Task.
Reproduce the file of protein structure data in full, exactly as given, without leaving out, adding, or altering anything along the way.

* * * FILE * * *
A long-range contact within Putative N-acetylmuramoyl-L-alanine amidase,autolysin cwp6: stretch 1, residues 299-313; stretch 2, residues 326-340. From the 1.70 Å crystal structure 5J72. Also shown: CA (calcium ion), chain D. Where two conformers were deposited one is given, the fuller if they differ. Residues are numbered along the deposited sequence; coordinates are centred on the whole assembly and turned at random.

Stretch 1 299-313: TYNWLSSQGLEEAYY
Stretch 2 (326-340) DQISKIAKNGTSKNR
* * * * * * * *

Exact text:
A long-range contact within Putative N-acetylmuramoyl-L-alanine amidase,autolysin cwp6: stretch 1, residues 299-313; stretch 2, residues 326-340. From the 1.70 Å crystal structure 5J72. Also shown: CA (calcium ion), chain D. Where two conformers were deposited one is given, the fuller if they differ. Residues are numbered along the deposited sequence; coordinates are centred on the whole assembly and turned at random.

Stretch 1 299-313: TYNWLSSQGLEEAYY
Stretch 2 (326-340) DQISKIAKNGTSKNR